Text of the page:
Mechanical engineering Professor Ashlie Martini has been awarded the Monya Lane and Robert Bryant Presidential Chair in Excellence in Engineering. She is one of two women to be appointed to endowed chairs in the School of Engineering this year.
Lane and Bryant, retired engineers from the Lawrence Livermore National Laboratory, established the endowment in 2019. Martini will serve as the inaugural chair holder.
“What drew us to UC Merced is the diversity and entrepreneurship of the student body and the transformative impact of this campus,” Lane said. “Having a noted engineering faculty role model who demonstrates the campus’ culture of innovation and inclusivity will serve as a welcoming and encouraging beacon to broaden the pipeline of diverse engineering students and faculty alike.”
Lane, vice chair of the UC Merced Board of Trustees, and her husband, Bryant, endowed the chair to support an outstanding tenured faculty member who has been recognized for significant achievements in all areas of teaching, research, and service, while meaningfully advancing diversity and inclusivity within the engineering departments and disciplines.
“Professor Martini exemplifies the ideals cited in establishing the chair. She has an extensive list of accomplishments and recognitions for her excellence in research, teaching, service, and contributions to diversity,” said Dean Mark Matsumoto. “She is highly deserving of this appointment.”
Martini chairs the Department of Mechanical Engineering and studies tribology, the science of friction, wear, and lubrication in mechanical systems. Martini’s expertise in this field earned her and her students the recent opportunity to contribute to NASA's Mars Rover project. She currently has 14 graduate students and several undergraduates in her lab, and they all play important roles in the research she conducts.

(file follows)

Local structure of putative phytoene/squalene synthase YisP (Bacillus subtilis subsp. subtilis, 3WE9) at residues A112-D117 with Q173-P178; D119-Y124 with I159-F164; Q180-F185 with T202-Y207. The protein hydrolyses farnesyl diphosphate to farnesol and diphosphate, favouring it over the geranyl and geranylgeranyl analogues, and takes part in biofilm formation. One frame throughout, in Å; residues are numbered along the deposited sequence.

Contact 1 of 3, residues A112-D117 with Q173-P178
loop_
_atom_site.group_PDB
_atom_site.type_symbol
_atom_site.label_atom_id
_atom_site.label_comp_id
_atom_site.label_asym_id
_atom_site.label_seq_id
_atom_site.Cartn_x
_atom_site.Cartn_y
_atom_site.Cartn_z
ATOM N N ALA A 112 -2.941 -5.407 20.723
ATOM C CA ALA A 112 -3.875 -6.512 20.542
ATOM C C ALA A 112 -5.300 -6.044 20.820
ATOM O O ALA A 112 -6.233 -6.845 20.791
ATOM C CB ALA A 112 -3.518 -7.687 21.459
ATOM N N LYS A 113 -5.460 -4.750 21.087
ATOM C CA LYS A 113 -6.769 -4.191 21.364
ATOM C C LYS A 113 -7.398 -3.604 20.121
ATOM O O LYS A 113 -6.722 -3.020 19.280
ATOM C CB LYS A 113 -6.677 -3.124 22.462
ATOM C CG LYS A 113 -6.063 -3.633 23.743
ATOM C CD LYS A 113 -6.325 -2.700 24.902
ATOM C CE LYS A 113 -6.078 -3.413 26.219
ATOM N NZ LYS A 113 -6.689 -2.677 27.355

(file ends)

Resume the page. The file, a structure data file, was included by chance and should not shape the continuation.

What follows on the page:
Martini is one of the leaders of the National Science Foundation-funded Center for Mechanical Control of Chemistry; is this year's recipient of the UC Merced Academic Senate award for Distinction in Research for a tenured faculty member; previously won the Academic Senate awards for Excellence in Faculty Mentorship, Distinguished Undergraduate Teaching, and Distinguished Graduate Teaching/Mentorship; is a Fellow of the Society of Tribologists and Lubrication Engineers, the professional society in her field; and is the editor of the journal Tribology Letters.
Additionally, Martini has spearheaded academic efforts aimed at encouraging student success in engineering majors, including serving as the main organizer of the Innovate to Grow program for several years, and, last year, participated in a television series designed to inspire young women to pursue engineering disciplines.
The five-year renewable appointment to the chair will enable Martini and her students to further their work on “green” tribology — sustainable materials and design techniques for more efficient and longer lasting mechanical components. She also continues to work on space related projects that will assist missions to Mars and beyond, including solid lubricants that can be used in extremely low temperatures, as well as on advancement that will facilitate the development of novel mechanical systems for electric vehicles.
“I'm very honored to have been recognized with this chair, and thankful to Monya Lane and Robert Bryant for their support,” Martini said. “The students and I are excited to explore the new opportunities it will afford us.”
Professor Martini exemplifies the ideals cited in establishing the chair. She has an extensive list of accomplishments and recognitions for her excellence in research, teaching, service, and contributions to diversity.